An allusion is a reference to a person, place, incident, situation or thing whether it is from the past or current to enhance or emphasise a point or statement. The reference may be direct or indirect and it is up to the audience to ascertain its effectiveness within context.
In Scene1 of Act 2, Mercutio are discussing the lovelorn Romeo when Mercutio says the following:
Speak to my gossip Venus one fair word,
One nick-name for her purblind son and heir,
Young Adam Cupid, he that shot so trim,
When King Cophetua loved the beggar-maid!
Mercutio is here alluding to the much revered Roman goddess, Venus, who is regarded as the epitome of love, sex, beauty, charm, fertility, sensuousness and feminine seduction within the community of immortal gods. He furthermore also refers to Adam, who had been a much-admired archer in Shakespeare's time for his skill, and Cupid, believed to be the son Of Venus.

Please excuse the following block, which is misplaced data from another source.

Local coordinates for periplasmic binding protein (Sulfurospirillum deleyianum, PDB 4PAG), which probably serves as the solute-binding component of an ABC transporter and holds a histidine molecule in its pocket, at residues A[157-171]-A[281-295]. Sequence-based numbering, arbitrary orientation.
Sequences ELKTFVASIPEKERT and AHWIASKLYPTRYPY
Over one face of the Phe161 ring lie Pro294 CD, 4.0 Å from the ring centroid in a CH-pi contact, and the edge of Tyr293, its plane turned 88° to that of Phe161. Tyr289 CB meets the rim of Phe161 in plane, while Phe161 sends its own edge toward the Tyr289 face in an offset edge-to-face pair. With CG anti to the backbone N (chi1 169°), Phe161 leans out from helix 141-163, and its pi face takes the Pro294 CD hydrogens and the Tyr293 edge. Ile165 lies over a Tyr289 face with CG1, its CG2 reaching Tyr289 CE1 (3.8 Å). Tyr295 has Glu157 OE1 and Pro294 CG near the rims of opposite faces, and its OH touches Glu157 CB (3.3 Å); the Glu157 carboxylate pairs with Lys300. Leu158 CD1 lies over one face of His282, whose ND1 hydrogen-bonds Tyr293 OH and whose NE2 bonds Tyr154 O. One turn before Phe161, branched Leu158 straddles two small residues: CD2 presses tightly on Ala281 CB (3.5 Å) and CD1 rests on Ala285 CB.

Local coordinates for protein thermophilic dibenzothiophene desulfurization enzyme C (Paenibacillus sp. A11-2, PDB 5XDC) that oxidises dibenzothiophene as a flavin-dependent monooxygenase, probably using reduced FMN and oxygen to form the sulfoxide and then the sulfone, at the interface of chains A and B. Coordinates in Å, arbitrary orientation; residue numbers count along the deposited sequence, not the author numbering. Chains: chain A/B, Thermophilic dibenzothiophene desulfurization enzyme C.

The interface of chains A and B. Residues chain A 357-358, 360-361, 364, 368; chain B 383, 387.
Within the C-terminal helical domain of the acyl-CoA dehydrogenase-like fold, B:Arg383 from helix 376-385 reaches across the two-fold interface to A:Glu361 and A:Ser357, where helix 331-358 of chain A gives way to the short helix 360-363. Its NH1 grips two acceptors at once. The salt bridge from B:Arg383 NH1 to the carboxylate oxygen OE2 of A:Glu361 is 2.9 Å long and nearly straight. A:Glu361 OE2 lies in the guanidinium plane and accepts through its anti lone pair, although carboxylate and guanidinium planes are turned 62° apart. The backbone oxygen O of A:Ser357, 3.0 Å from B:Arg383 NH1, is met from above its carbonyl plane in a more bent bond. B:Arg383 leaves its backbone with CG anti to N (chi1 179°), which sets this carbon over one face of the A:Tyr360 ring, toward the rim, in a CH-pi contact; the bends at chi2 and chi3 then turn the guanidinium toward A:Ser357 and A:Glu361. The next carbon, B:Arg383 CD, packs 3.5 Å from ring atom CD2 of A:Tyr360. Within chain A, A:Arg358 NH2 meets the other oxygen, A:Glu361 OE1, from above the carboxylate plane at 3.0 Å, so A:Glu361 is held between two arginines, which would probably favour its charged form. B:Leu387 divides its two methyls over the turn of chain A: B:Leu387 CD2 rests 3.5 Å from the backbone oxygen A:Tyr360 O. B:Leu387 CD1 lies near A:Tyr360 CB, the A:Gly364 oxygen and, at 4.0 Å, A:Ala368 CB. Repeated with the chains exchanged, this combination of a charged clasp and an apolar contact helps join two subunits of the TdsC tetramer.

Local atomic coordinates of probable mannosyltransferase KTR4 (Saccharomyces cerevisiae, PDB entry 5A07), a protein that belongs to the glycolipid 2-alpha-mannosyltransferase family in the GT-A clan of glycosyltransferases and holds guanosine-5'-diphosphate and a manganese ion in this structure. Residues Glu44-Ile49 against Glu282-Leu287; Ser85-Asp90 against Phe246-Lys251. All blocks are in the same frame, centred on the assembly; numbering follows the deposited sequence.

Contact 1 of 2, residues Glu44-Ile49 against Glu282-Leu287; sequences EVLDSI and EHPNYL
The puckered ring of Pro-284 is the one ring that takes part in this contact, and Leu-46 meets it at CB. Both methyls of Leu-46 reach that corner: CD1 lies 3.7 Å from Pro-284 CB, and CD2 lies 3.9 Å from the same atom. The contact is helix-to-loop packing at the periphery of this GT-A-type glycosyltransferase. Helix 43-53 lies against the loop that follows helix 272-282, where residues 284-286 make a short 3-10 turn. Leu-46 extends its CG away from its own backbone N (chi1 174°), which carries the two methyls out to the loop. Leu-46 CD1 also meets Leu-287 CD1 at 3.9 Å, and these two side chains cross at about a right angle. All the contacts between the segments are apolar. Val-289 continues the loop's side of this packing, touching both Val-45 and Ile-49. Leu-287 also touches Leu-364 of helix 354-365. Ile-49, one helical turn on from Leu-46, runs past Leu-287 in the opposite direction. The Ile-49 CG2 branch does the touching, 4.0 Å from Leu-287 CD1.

It was believed that a shot from Cupid's arrow would weaken even the most powerful and resolute and fill them with lust and desire and an overpowering amorous need that had to be fulfilled.
A further allusion is to King Copethua. Legend has it that the king lacked any sexual attraction to women. One day, he noticed a beggar woman in the street whilst looking out of his window, and was instantly attracted to her. He went outside, offering gold coins to all the beggars and, when she approached him, told her that she would be his wife. He later married her and she became queen.
The point that Mercutio is making is that Romeo is so overwhelmed by love that he is blind to everything and everyone.
He heareth not, he stirreth not, he moveth not;
The ape is dead ...
Romeo does not even respond to even a mention of the names of the characters Mercutio alludes to. His only recourse is to draw Romeo closer by conjuring (casting a spell on) him, using references to Rosaline as part of the conjuration or spell.